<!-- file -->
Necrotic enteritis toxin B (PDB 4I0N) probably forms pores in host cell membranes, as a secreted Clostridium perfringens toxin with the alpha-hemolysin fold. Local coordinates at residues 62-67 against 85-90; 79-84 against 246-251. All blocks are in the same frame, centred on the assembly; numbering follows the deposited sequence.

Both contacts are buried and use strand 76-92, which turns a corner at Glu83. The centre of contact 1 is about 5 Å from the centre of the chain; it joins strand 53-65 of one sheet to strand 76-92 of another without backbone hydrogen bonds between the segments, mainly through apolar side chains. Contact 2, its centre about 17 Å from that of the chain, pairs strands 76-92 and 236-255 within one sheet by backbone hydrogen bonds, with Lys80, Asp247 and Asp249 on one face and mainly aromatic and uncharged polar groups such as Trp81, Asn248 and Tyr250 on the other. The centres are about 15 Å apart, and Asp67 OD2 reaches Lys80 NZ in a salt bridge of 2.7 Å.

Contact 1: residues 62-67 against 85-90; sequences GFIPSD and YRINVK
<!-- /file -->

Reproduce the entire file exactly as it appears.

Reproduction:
Necrotic enteritis toxin B (PDB 4I0N) probably forms pores in host cell membranes, as a secreted Clostridium perfringens toxin with the alpha-hemolysin fold. Local coordinates at residues 62-67 against 85-90; 79-84 against 246-251. All blocks are in the same frame, centred on the assembly; numbering follows the deposited sequence.

Both contacts are buried and use strand 76-92, which turns a corner at Glu83. The centre of contact 1 is about 5 Å from the centre of the chain; it joins strand 53-65 of one sheet to strand 76-92 of another without backbone hydrogen bonds between the segments, mainly through apolar side chains. Contact 2, its centre about 17 Å from that of the chain, pairs strands 76-92 and 236-255 within one sheet by backbone hydrogen bonds, with Lys80, Asp247 and Asp249 on one face and mainly aromatic and uncharged polar groups such as Trp81, Asn248 and Tyr250 on the other. The centres are about 15 Å apart, and Asp67 OD2 reaches Lys80 NZ in a salt bridge of 2.7 Å.

Contact 1: residues 62-67 against 85-90; sequences GFIPSD and YRINVK